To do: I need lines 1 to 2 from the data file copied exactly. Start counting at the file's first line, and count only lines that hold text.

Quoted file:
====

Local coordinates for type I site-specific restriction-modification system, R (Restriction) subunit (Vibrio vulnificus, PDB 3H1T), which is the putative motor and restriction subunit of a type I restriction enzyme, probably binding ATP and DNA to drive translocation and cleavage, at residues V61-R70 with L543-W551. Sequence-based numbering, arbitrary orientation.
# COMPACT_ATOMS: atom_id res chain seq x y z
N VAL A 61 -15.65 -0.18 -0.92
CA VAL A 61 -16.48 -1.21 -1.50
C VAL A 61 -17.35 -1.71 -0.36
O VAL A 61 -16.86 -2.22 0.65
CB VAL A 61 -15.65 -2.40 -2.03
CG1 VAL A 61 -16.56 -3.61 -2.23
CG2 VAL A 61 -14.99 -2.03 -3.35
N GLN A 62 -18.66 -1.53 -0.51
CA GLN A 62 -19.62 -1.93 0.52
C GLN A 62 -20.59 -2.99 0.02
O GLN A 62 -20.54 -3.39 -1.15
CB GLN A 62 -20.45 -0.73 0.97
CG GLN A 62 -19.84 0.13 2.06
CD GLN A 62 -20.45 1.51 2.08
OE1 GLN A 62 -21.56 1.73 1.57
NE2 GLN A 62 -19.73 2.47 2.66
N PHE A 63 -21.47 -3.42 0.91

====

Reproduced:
Local coordinates for type I site-specific restriction-modification system, R (Restriction) subunit (Vibrio vulnificus, PDB 3H1T), which is the putative motor and restriction subunit of a type I restriction enzyme, probably binding ATP and DNA to drive translocation and cleavage, at residues V61-R70 with L543-W551. Sequence-based numbering, arbitrary orientation.
# COMPACT_ATOMS: atom_id res chain seq x y z